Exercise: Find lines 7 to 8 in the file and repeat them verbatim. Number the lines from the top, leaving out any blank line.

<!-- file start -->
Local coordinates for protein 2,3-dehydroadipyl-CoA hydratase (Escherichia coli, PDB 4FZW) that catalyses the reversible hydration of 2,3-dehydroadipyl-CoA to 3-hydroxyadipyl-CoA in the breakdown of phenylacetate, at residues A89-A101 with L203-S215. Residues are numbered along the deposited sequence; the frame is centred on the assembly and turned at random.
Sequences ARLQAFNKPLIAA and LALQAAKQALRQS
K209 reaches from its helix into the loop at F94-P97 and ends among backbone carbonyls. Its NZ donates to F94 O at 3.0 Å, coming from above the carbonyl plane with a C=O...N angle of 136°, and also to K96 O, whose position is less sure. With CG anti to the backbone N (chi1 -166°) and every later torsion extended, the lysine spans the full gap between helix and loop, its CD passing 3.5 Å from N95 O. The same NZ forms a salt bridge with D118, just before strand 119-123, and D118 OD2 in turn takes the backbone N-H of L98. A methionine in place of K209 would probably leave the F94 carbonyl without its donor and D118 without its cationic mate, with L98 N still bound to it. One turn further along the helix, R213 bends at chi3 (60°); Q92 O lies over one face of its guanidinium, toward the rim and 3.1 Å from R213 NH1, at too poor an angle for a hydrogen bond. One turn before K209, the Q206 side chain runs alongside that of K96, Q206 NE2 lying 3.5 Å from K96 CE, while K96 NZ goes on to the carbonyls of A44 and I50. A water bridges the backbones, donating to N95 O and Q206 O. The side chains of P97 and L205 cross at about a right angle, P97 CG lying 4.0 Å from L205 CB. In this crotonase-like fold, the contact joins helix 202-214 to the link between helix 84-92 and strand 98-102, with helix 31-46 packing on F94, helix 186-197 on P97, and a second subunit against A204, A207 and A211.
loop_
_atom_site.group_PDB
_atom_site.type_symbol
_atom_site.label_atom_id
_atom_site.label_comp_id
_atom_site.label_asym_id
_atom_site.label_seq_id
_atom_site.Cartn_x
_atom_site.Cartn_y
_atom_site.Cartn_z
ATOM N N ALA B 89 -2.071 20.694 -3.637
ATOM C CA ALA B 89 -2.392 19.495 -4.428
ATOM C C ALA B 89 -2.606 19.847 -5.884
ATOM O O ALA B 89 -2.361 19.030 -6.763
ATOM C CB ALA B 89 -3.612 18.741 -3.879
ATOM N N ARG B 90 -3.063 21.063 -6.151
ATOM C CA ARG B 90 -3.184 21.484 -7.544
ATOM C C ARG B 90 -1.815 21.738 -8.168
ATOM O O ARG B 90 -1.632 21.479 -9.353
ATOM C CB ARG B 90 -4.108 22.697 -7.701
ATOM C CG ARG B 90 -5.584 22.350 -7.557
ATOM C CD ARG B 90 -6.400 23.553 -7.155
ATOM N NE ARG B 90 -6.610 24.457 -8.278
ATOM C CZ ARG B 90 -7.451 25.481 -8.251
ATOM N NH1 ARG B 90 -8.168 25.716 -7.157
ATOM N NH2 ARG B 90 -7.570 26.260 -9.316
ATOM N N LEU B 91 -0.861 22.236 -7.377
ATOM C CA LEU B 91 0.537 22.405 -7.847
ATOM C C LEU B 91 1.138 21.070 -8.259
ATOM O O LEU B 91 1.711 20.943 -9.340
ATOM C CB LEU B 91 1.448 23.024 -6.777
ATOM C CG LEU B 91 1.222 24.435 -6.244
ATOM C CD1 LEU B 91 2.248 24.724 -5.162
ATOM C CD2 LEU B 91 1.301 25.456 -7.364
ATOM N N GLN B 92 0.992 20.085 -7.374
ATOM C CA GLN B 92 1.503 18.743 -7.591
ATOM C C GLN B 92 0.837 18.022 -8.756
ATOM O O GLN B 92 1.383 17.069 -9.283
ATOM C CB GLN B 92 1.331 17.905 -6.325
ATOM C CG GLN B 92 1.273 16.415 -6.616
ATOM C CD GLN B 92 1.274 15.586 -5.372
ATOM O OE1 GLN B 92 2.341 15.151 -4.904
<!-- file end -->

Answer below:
_atom_site.label_atom_id
_atom_site.label_comp_id